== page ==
Yasemin Erden on BBC

AISB Committee member, and Philosophy Programme Director and Lecturer, Dr Yasemin J. Erden interviewed for the BBC on 29 October 2013. Speaking on the Today programme for BBC Radio 4, as well as the Business Report for BBC world N...


Read More...

AISB Convention 2014

AISB-50: a convention commemorating both 50 years since the founding of the society for the study of Artificial Intelligence and the Simulation of Behaviour (the AISB) and sixty years since the death of Alan Turing, founding fathe...


Read More...

Mark Bishop on BBC ...

Mark Bishop, Chair of the Study of Artificial Intelligence and the Simulation of Behaviour, appeared on Newsnight to discuss the ethics of ‘killer robots’. He was approached to give his view on a report raising questions on the et...


Read More...

AISB YouTube Channel

The AISB has launched a YouTube channel: http://www.youtube.com/user/AISBTube (http://www.youtube.com/user/AISBTube). The channel currently holds a number of videos from the AISB 2010 Convention. Videos include the AISB round t...


Read More...

Lighthill Debates

The Lighthill debates from 1973 are now available on YouTube. You need to a flashplayer enabled browser to view this YouTube video  


Read More...
01234

Notice

AISB event Bulletin Item

Whitehead Lecture 18th November 2009 - Pat Healey: Design for Human Interaction?

http://www.goldsmiths.ac.uk/cccc/whitehead.php

The fourth Whitehead lecture of the autumn series 2009  will be given by Professor Pat Healey from Queen Mary University of London, at 4 pm on Wednesday 18th November and will be entitled "Design for Human Interaction?". An abstract for the lecture and short biography for the speaker are appended below. A colour display poster can be downloaded from  .

The lecture will take place @4pm in the Ben Pimlott lecture theatre at Goldsmiths College .

Everyone is very welcome to attend the lecture and a drinks reception afterwards.

---------------------------

18th November 2009

Design for Human Interaction?
========================
Many of the most successful contemporary applications of technology depend less on good human-system interaction and more on good  human-human interaction; as Kang (2002) noted "the killer application of the internet is other people". Text messaging, video conferencing and online communities provide three examples that illustrate the basic disconnect between the effective support for human-system interaction and effective support for human-human interaction.  More interestingly, these disconnects reveal more fundamental problems with the way human interaction is often conceptualised and modelled. Consider the use of space.  A common strategy used in the design of online social environments is to employ an apparently simple 'face-to-face-like' spatial metaphor. Although intuitively appealing this is problematic. First, because it imports or re-imposes a limit on face-to-face conversation that people prefer to escape if they can. Second, because it misconceives the way embodied communication in a shared space is used as a resource for communication. Third, because it privileges a quantitative, physical concept of space that obscures the qualitative structure of interpersonal space and it's relationship to human 'closeness'.  Drawing on these points I will argue for an approach to understanding human interaction, and design for human interaction, which treats miscommunication as the key phenomena.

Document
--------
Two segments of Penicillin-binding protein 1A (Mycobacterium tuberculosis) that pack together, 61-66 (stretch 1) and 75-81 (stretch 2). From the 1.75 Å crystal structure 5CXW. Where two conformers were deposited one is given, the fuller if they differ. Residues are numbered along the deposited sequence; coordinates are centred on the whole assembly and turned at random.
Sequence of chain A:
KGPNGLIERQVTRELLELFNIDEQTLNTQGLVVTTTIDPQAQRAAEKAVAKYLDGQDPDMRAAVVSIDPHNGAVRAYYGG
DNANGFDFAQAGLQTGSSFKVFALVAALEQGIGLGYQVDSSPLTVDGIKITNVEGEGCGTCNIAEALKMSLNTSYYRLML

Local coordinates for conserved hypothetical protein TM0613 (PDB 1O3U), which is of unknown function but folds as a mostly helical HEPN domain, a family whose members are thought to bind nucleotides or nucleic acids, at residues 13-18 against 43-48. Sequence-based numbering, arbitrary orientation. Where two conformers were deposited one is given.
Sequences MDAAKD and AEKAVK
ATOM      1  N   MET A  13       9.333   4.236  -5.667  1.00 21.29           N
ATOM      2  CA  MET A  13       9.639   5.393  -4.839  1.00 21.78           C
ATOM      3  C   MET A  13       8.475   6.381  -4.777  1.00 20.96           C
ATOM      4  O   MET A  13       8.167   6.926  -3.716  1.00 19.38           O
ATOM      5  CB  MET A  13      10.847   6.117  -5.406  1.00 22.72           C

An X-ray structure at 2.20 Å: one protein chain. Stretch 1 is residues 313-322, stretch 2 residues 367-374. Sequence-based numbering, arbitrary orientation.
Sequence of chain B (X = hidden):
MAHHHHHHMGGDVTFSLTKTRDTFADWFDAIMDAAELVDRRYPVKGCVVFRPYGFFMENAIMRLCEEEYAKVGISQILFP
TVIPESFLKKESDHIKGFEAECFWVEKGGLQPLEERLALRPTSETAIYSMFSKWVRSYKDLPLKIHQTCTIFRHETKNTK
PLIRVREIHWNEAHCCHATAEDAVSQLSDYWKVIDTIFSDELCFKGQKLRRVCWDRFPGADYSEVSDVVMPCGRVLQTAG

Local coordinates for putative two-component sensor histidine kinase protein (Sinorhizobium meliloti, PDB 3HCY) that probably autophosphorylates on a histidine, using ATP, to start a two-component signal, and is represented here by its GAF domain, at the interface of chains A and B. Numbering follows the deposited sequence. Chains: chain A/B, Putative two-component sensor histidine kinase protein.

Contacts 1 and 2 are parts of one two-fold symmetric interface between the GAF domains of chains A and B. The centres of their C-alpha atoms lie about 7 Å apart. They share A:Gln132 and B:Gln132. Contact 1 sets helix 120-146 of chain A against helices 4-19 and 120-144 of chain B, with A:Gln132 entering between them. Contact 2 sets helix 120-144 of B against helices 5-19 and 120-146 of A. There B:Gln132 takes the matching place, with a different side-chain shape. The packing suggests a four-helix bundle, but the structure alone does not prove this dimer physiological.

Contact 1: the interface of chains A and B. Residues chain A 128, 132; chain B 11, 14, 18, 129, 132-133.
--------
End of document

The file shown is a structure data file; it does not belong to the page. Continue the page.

Pat Healey is Professor of Human Interaction in the School of Electronic Engineering and Computer Science at Queen Mary, University of London. He is leader of the Interaction, Media and Communication (IMC) Group and the Augmented Human Interaction Laboratory.   After graduating from Nottingham University with a B.Sc. in Behavioural Science (Psychology and Zoology) he studied for an M.Sc. in Cognitive Science and Natural Language and then a Ph.D. in Edinburgh.  He joined QMUL after periods working as a post-doctoral researcher at University College Cork, Ireland and ATR Laboratories in Kyoto, Japan.  He is currently co-director of the Media and Arts Technology programme at QMUL; an EPSRC Doctoral Training Centre and also working on an ESRC project 'Dyamics of Dialogue'.